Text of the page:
Tualatin's Pacific Foods dishes out grant funds
Pacific Foods is not only feeding residents with its homegrown brand of soups and milks — it's also funding them.
The Tualatin-based food company recently teamed up with parent company Campbell Soup Co. to give away $60,000 to community groups that are working to fight hunger and be responsible environmental stewards.
Three organizations — Schoolyard Farms, Urban Gleaners, and Zenger Farm — each received a $20,000 unrestricted grant to use toward programs that strengthen their work "enriching people and planet," Pacific Foods said.
"We believe everyone should have access to high-quality, nourishing food," Joe Folds, president of Pacific Foods, said via the company's website. "That's why it's so gratifying to be able to support the good work these nonprofits are doing each day to create more equitable access to nutritious food in our community."
The funding came as part of a Community Impact program from the Campbell Soup Foundation. In all, Campbell has doled out nearly $600,000 to 31 nonprofits across the United States this year.
Amy Brooksbank, director of marketing and corporate communications for Pacific Foods, said her company focused on organizations whose missions and strategies aligned with the Pacific brand and the goals of the Campbell Foundation.
"We looked for and found organizations in our Tualatin backyard that aim towards enriching the lives of people and the environment by engaging both youth and adults," Brooksbank said.
Schoolyard Farms works with public schools to teach kids how to farm food, often incorporating working farms on unused portions of school campuses. Urban Gleaners works to reduce waste and feed hungry children and their families by collecting unused food from caterers and restaurants that then gets distributed to low income apartment complexes and food pantries near schools.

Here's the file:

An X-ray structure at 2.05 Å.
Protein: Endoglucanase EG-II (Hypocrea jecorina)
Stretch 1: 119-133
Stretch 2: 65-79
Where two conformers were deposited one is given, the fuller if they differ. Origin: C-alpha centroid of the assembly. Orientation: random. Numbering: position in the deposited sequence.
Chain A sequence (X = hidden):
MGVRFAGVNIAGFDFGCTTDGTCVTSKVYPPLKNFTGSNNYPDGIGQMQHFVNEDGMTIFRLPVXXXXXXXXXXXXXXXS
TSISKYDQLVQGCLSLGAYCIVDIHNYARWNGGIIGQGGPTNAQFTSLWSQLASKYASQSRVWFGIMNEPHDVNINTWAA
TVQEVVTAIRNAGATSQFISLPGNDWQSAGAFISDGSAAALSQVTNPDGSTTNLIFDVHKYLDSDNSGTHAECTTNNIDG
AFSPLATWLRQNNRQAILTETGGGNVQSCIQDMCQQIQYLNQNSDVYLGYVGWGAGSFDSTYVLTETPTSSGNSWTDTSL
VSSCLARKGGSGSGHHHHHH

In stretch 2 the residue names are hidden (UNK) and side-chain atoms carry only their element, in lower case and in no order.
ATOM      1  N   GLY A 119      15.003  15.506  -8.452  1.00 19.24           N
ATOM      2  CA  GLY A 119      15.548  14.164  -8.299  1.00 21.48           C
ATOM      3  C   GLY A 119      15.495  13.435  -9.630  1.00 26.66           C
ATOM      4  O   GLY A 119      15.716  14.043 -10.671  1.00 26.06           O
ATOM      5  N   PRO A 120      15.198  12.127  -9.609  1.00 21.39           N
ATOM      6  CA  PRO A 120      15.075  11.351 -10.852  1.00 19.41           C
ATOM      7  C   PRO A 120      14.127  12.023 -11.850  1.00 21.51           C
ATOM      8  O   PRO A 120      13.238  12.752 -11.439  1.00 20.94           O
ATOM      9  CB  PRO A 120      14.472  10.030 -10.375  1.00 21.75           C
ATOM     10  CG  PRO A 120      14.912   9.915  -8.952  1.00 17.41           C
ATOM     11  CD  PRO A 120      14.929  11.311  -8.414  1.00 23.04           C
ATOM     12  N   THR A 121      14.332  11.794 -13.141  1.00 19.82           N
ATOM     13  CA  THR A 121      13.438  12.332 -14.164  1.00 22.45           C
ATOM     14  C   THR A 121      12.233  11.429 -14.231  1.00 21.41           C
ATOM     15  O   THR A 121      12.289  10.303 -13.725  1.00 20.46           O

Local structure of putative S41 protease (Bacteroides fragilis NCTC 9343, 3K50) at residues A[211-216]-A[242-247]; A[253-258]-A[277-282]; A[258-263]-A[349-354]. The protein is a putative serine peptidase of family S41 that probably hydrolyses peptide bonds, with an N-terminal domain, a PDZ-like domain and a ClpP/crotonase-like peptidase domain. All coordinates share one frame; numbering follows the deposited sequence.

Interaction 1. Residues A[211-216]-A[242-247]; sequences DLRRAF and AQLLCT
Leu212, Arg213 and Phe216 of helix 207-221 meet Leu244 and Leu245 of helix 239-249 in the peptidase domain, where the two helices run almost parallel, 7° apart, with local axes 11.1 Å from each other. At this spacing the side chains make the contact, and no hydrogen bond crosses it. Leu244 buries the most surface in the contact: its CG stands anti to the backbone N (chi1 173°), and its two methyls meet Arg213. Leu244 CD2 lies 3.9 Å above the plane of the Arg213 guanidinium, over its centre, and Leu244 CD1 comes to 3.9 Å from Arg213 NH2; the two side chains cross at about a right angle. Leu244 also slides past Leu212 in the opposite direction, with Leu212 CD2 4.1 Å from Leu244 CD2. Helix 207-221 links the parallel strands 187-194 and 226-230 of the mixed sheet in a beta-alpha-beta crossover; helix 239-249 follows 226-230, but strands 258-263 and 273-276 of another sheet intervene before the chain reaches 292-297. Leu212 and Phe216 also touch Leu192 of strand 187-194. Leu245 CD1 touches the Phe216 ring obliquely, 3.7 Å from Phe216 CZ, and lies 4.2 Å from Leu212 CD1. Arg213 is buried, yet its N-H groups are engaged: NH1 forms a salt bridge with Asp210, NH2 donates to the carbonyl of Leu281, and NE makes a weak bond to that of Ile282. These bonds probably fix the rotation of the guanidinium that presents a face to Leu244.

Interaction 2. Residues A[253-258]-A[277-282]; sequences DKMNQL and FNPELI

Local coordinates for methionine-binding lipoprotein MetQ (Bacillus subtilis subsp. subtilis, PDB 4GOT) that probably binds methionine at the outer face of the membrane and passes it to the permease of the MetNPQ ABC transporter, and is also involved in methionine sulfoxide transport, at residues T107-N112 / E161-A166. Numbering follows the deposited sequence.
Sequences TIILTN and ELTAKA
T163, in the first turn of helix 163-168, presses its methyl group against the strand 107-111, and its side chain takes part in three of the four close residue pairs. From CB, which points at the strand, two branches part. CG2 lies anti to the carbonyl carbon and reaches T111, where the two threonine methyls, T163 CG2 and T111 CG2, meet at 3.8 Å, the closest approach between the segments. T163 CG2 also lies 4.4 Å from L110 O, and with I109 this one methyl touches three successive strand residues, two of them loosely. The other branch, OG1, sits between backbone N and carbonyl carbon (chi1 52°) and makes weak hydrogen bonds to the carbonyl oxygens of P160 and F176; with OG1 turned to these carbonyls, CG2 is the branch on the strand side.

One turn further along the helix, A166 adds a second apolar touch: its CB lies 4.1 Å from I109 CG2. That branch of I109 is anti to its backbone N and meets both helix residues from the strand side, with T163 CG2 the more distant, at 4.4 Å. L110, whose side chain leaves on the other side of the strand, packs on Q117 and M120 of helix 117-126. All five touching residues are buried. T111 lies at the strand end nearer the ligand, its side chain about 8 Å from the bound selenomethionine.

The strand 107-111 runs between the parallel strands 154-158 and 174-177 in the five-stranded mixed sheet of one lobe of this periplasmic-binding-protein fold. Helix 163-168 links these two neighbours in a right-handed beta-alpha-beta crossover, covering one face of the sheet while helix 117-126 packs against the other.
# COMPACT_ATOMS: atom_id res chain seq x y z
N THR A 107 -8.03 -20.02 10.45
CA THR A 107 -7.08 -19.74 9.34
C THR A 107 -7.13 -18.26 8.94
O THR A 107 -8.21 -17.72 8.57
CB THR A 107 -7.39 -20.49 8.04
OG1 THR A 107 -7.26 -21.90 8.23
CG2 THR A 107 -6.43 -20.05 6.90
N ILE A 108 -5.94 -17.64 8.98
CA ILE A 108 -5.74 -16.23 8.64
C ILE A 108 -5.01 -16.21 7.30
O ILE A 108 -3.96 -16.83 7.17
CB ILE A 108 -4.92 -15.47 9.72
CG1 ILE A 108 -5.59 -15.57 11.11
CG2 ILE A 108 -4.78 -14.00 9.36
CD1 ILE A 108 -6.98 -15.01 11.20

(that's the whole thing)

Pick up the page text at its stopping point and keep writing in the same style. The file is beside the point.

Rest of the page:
Zenger Farms is a Portland-based urban farm that promotes sustainable food systems and good environmental practices.
Ashley Hess is a development director for Urban Gleaners.
"Our main mission is to just feed more children," Hess said. "That takes funding to support our operations here. With the Campbell grant specifically, our hope is to expand our reach by adding a second shift."
Urban Gleaners operates out of a small warehouse in Southeast Portland. Hess said with the grant money, her organization can deliver more food during evening hours, thereby serving more families.
That's especially important now, during summer months.
"If (students) are accessing a free lunch or breakfast at school, during the summer they're missing those meals," Hess noted.
Pacific Foods, which now has more than 550 employees, makes and distributes its own brand of organic soups, broths and plant-based beverages like cashew milk.
The foray into charitable food programs is the latest extension of the company's efforts to reduce hunger in the greater Portland region and address the gap in meals many students may experience.
Pacific has partnered with the Oregon Food Bank for more than 20 years to donate food, according to the company.
About five years ago, in 2014, the company started a food box program and backpack program it dubbed "Nourish Every Kid." Driven by employees, the program provides an estimated 100,000 meals annually to students in 23 schools around the region, by providing three days' worth of pre-boxed assortments of milk and nutrient-dense meals.
Pacific employees are paid for their time spent boxing and sorting the food for the program, which is packed into a van and delivered to various sites.
The program serves food-insecure families around the holidays and school breaks, when kids are less likely to get nutritious meals.
"There is tremendous need in the surrounding community and Pacific has always felt that sharing our nourishing foods is the best way we can support our neighbors," Brooksbank said.
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